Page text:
Common Home for Pests: Nooks and Crannies
Often when we think we may have a problem there is a natural tendency to concentrate on the pest itself, rather than considering the wider questions of why it has become a nuisance, how it has managed to get into our homes or gardens and where it may be lurking. Almost without exception, pests enter our lives in search of food or shelter and frequently find either or both in the nooks and crannies around our houses which we so easily overlook. Most types of pest are quite small – but even larger ones such as rats and foxes can make good use of a surprisingly little amount of vacant space, if we let them.
InsideMany different types of pests will happily shelter alongside us, in forgotten spots within our homes. Some of them, like woodlice, will have wandered in simply for shelter; others will have been drawn in by the lure of dropped food scraps, while others, such as bedbugs, will be skulking in crevices waiting their chance to feast – on us! If a pest problem is suspected, often one of the best ways to find out the culprit is to trace it back to its hiding place. Sometimes there will be tell-tale signs, such as droppings or discarded food to give the game away, but often it is not easy since in most modern houses there are just so many possible places to lurk. A variety of bugs have been found within furniture, gaps in window or door frames, joins in the wallpaper, underneath carpets and even unlikely places such as power sockets, electronic equipment or smoke detectors. Even relatively large pests, such as mice or rats, can make use of remarkably small gaps in kitchen cupboards, under doors or around pipes to enter our homes.
OutsideIn much the same way as our own skin keeps out bacteria, in many ways the outside of our homes is a protective layer against pests and just as a cut can let infection into our bodies, cracks and holes in the fabric of our houses can allow pests in. Gaps in doors, cracks in masonry, crevices beneath peeling paintwork and rotten wood can all either harbour unwelcome guests, or worse still, give them an easy passage inside.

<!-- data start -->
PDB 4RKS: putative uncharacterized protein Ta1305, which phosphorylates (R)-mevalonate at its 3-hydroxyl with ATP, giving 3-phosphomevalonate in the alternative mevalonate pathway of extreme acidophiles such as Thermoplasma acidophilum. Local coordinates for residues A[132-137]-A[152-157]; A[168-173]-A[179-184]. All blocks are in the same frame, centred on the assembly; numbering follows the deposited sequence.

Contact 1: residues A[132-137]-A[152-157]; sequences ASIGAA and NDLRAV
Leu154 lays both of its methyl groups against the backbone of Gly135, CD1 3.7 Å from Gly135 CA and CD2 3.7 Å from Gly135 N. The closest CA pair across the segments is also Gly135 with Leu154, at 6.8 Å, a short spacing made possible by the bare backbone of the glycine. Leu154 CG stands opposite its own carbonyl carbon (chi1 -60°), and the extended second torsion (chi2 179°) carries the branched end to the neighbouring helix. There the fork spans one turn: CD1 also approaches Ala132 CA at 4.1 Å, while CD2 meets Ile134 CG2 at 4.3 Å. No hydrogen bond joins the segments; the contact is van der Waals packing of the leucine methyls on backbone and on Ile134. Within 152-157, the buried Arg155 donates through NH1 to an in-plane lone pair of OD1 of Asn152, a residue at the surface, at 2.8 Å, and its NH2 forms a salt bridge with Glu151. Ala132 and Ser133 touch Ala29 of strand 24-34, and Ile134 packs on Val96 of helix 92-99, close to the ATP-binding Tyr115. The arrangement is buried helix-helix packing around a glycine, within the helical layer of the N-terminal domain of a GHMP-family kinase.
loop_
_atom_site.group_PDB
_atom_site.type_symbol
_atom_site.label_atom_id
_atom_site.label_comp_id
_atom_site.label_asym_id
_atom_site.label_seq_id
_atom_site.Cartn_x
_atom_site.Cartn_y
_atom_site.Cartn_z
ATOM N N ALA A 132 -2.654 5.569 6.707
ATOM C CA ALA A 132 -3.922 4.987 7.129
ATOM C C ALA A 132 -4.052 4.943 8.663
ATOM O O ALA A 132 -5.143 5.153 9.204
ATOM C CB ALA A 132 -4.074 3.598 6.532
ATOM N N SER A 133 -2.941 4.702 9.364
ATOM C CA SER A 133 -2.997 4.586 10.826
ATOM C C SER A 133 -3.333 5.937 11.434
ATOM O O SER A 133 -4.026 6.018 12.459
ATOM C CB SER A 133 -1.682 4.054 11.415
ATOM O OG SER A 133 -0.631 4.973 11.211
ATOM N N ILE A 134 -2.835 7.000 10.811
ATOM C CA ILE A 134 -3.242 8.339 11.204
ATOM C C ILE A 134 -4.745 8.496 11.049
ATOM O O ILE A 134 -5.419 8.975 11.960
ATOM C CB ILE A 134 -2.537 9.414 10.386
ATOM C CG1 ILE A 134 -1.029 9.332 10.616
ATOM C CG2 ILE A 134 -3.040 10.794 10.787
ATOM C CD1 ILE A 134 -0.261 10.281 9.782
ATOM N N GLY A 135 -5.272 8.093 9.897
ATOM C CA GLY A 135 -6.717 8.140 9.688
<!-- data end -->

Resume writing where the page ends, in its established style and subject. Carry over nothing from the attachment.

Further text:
These sorts of breaches in our defences can leave the way open for invasion by everything from foraging ants to ravenous rats. While it is important to make sure that our general standard of hygiene and cleanliness within the house does not encourage pests in the first place, it is just as important to close off any nooks, crannies or chinks in our external armour which may afford them any advantage. The same approach should be applied to sheds, garages and other outbuildings too, since all manner of pests – from wasps to foxes – can make use of appropriately sized holes here too.
In the GardenIf pests are good at exploiting nooks and crannies in and around our homes, then they excel themselves in the garden. From the inside and outside of sheds and greenhouses, to the smallest fissure in the bark of ornamental trees, something will have found a place to hide. This may be a problem during the summer months, when common pests can seem to miraculously escape all attempts at control by sheltering within flower buds and then, with the onset of colder weather, many will seek out safe places to go over-winter. Carefully cleaning all the potential nooks and crannies within the greenhouse as autumn comes around should go a long way to ensuring that the following year does not start off with a bumper crop of hungry pests – from aphids to vine weevils – perfectly placed to ruin the springtime blooms.
As with so much of pest control, forewarned is forearmed and it is always easier to avoid any form of infestation, than to deal with one once it has become established.
Regular inspection of the nooks and crannies inside, outside and around our homes and gardens – knowing what to look for and where to look – can be a very useful part of any pest prevention programme.